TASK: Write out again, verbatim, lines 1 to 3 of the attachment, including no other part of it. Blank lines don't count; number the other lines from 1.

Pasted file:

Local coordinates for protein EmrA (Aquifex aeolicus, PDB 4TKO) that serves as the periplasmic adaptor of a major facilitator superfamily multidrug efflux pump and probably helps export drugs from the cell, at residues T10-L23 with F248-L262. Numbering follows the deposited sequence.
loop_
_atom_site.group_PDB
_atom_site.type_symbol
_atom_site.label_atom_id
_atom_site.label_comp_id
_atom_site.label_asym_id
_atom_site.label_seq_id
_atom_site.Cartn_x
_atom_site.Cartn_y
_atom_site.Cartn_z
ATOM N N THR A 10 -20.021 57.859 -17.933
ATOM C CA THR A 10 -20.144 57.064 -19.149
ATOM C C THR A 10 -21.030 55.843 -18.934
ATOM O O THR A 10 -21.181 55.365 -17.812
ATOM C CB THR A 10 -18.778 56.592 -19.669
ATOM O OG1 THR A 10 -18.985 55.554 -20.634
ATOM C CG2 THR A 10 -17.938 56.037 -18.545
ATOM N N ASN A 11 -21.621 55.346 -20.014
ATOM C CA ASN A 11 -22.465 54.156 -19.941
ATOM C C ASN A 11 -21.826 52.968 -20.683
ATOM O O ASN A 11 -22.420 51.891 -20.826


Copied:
Local coordinates for protein EmrA (Aquifex aeolicus, PDB 4TKO) that serves as the periplasmic adaptor of a major facilitator superfamily multidrug efflux pump and probably helps export drugs from the cell, at residues T10-L23 with F248-L262. Numbering follows the deposited sequence.
loop_
_atom_site.group_PDB